Japan's courtroom junkies and China takes a hike to save the planet (and its reputation).
Which city offers the best quality of life?
Kyoto. There is a certain lifestyle. The basis of this style is a philosophy of respect towards nature.
Is this also your favourite city?
What makes a perfect city?
Its coexistence with nature.
What are your favourite design features in other cities?
A design that connects water and living. A good example is the canal edge detail in Suzhou, China.
What would you eradicate from the built environment?
The unpleasant feeling of concrete and steel.
If you could make one change to the urban fabric, what would it be?
Human scale. Formerly, Japanese cities were built almost entirely of wood and its scale worked as a parameter. I would like to go back to this time.
On a more personal level, what is essential for quality of life?
A good bathtub; in order to enjoy the sense of unity between my body and the bathtub, and also a unity with nature.
At weekends, 31-year-old Yuki Takahashi makes a living as a freelance software designer. During the week, she spends every possible hour at the Tokyo District Court in Kasumigaseki district as a member of a curious Japanese tribe called the “trial observation maniacs”.
Their greatest pleasure is to watch the slowly grinding wheels of Japanese justice. Takahashi’s group – the all-female Kasumikko Club or “Kasumigaseki Girls” – records its observations in minute detail on its blog bc.kasumikko.com, which has attracted over a million visitors since its launch.
Among its fascinations has been the trial of Joji Obara, the serial rapist and killer who was acquitted in April of the killing of the British hostess, Lucie Blackman. The Kasumikko members describe themselves as girls “who dress up to go to court in the afternoon, listen to hard-hitting cases and talk about love at the Art Coffee Shop in Kasumigaseki Station”. They’ve already published two books about their hobby, including The Kasumikko Club’s Guide to Trial Observation.
What started out as a casual interest has now become a near full-time occupation. “At first I tried to follow court cases by watching the TV news and just reading the papers,” Takahashi says. “I found I couldn’t get enough information as the media only reports the beginning of the trial and the verdict, and nothing in between. I wanted to know more about the accused, how they became the way they did. There is no way for an ordinary person like me to find out more about them – it’s not like you can ask them. So I decided to go to the court myself.”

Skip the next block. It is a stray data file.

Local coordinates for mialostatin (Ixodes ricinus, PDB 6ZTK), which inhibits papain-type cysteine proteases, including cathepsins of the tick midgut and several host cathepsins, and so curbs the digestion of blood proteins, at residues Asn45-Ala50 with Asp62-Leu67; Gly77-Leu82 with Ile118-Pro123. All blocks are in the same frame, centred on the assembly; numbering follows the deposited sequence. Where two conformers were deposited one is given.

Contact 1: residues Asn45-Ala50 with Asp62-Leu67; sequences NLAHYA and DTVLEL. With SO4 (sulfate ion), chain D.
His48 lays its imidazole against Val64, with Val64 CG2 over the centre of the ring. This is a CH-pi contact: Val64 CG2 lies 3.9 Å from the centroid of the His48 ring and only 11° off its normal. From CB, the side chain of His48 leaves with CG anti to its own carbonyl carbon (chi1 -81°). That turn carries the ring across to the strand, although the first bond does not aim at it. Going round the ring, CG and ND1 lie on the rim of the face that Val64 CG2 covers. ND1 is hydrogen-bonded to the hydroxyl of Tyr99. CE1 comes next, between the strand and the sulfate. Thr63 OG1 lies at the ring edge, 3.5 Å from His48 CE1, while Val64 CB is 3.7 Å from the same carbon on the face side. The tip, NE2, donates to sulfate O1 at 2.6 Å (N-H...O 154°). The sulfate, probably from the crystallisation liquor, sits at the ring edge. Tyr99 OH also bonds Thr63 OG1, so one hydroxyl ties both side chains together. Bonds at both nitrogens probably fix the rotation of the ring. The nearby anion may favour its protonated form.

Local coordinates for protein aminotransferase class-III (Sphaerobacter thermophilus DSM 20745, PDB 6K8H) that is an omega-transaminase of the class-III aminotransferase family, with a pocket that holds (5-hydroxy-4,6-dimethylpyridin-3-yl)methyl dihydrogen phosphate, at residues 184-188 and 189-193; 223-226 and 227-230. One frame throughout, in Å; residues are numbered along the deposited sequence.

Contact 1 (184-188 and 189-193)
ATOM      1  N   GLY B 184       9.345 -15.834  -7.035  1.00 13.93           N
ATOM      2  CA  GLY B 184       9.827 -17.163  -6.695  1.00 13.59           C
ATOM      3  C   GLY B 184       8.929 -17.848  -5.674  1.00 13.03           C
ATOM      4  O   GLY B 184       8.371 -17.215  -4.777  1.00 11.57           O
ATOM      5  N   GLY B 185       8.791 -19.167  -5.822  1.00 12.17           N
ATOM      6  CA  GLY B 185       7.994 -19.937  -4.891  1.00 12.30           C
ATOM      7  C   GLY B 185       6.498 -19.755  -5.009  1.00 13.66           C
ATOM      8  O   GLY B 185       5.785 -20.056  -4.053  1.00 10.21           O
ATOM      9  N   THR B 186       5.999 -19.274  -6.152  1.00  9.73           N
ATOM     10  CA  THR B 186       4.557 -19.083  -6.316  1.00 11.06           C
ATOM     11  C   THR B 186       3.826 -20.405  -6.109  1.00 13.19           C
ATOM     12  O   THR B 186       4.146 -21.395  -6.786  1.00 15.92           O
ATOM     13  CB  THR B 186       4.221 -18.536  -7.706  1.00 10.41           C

The Kasumikko ladies are not alone. Other trial clubs include Keisai House, founded by Yasushi Tomura – an estate agent who leads a group of 10 fellow trial buffs. Then there’s the Kasumigaseki Club, a trial-observers’ group with members of all ages.
Most eccentric of them all is Michiaki Aso, a 32-year-old who goes by the extravagant pen name of Asozan Daifunka, which literally translates as “the great explosion of Mount Aso” – after the largest active volcano in Japan. A seasoned trial observer, he spends so much time watching and writing about trials that he can only hold down a part-time job. His website, okw.co.jp/profile/09.html, is a helpful primer for novices, explaining how to find the best trials, how to get to court, what to wear and the entire procedure of a criminal trial. “His hobbies are observing trials and new religions,” Mr Aso’s website records. “His appealing points are his beard and his skirt.”
Across Singapore, apartment blocks are being replaced with taller towers by developers eager for prime plots in this entrepôt of 4.5 million people. Apartment rents have risen 30 per cent since early 2006. Office space is also tight. Prices are rising fast because the government is encouraging white-collar migration to lift the population to 6.5 million. Singapore is offsetting rising prices by promoting better quality of life, on which most Asian cities fare badly – there’s a new botanical garden and more parks are promised.
It’s been talked about for over a decade, but now plans for a high-speed rail link between Malaysia and Singapore are gathering speed once again.